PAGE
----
Pasco woman gets year in jail for hit-and-run of boy

KENNEWICK -- A 51-year-old woman who said she's been "traumatized" since running over a young bicyclist told a judge she drove off because she thought the boy was not hurt.

Stacy Gay Lane of Pasco was sentenced to 13 months in prison for the June 6 crash involving a 12-year-old boy.

Lane said she pleaded guilty four months ago in Benton County Superior Court to hit-and-run with injury because "I do want to get this over."

But she also argued there were mitigating circumstances, "except where there's the part I didn't turn around."

She accused her lawyer, Larry Zeigler, of working too close with prosecutors and claimed he told her to keep her "mouth shut and not say what happened."

Then, minutes later, Lane choked up while telling Judge Craig Matheson that she's remorseful for the hit-and-run.

"If I had it to do over again, I would have stopped," she said. "I have no plans to ever drive again because it has really affected me."

Lane has criminal convictions for two counts of possessing a controlled substance with intent to deliver and possession of a controlled substance.

Matheson was handed a letter by Lane and acknowledged that she has health issues. But after looking at Lane's driving record, he said she has "a history of relentlessly driving without a license. You're lucky you didn't kill somebody."

According to court documents, Lane was driving an Oldsmobile Alero when she ran a red light at Clearwater Avenue and Yost Street in Kennewick. She hit Adrian Torres, who was riding his bicycle in the crosswalk with the "walk" signal, documents said.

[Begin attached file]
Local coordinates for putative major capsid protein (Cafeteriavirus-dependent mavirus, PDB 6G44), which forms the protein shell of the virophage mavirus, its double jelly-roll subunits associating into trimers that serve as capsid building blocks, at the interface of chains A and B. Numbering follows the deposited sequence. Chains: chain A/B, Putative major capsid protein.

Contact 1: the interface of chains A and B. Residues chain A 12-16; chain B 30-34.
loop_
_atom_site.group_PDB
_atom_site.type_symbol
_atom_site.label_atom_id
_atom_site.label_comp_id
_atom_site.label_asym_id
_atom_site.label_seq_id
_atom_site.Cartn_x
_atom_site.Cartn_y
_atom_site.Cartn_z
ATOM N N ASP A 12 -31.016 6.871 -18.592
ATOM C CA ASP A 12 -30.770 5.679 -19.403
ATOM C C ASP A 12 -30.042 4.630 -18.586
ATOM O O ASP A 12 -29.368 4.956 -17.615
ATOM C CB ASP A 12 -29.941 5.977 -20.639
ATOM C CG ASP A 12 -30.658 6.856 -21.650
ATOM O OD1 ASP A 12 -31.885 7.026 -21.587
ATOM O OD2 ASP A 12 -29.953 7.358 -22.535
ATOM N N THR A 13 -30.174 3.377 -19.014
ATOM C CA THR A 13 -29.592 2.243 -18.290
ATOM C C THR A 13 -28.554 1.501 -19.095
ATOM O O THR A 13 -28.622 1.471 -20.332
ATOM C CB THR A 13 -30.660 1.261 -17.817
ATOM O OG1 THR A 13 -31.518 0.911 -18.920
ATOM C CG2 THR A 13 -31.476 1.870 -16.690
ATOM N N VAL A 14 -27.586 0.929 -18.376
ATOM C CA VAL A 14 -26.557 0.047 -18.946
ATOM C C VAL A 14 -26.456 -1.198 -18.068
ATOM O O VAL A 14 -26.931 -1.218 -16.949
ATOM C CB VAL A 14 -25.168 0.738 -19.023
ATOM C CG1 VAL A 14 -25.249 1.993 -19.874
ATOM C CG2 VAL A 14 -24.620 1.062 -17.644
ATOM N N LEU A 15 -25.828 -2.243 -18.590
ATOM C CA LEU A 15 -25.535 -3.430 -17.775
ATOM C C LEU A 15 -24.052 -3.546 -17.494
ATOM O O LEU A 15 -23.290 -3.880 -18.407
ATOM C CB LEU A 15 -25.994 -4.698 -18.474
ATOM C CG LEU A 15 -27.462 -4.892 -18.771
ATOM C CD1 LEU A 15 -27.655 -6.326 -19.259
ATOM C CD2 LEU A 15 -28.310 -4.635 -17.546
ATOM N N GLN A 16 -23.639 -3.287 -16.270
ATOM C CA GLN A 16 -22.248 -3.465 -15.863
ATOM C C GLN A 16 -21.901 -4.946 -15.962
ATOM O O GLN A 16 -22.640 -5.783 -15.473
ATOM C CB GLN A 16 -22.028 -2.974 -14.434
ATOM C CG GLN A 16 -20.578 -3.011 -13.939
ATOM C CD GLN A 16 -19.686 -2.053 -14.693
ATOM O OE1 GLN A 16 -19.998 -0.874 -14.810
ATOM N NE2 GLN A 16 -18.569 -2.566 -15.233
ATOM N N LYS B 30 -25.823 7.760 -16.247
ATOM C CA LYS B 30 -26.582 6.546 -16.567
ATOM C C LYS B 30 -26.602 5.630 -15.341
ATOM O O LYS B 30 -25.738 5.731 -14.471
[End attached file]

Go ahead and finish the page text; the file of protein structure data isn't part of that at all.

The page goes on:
Torres was knocked off his bike and suffered bruises to his knee. His bike was broken.

When Lane drove away, another motorist followed to get her license plate and passed it on to emergency dispatchers. Another witness reportedly saw the Oldsmobile stop in a nearby parking lot so a male passenger could get out and look at the bumper.

Kennewick officers tracked down Lane, who admitted "nipping" the bike with her car, court documents said.

"She stated that she did not stop because the child got up so she did not think he was injured," the documents said.

Lane had a suspended driver's license and five warrants for her arrest.

In court, Lane again tried to explain that she drove away when she saw the boy "jumped off the bike."

But Matheson said that wasn't good enough because there was "a young boy who deserves your attention."

"True, but I knew he wasn't hurt," Lane responded.

However, the mother of the Kennewick boy wrote a letter to the judge saying that in addition to a bruised right knee, Torres suffered "a head injury that has resulted in frequent headaches."

Norma Cuevas said aside from the formal medical treatment her son has already received, he must wait about eight months from the time of the injury for a specialist's evaluation to see the extent of a potential long-term condition.

"He has fears and nightmares of crossing the street. His bicycle was ruined and, of course, we replaced it at our expense for him," Cuevas wrote.

She said she hopes Lane doesn't drive again without a license.

"What she did to hit my son with a car and take off without seeing to his safety and well-being was wrong and very sad," Cuevas added. "Where was her compassion and respect for my son's life?"

Lane also must pay $350 in restitution to Torres.

* Kristin M. Kraemer: 509-582-1531; kkraemer@tricityherald.com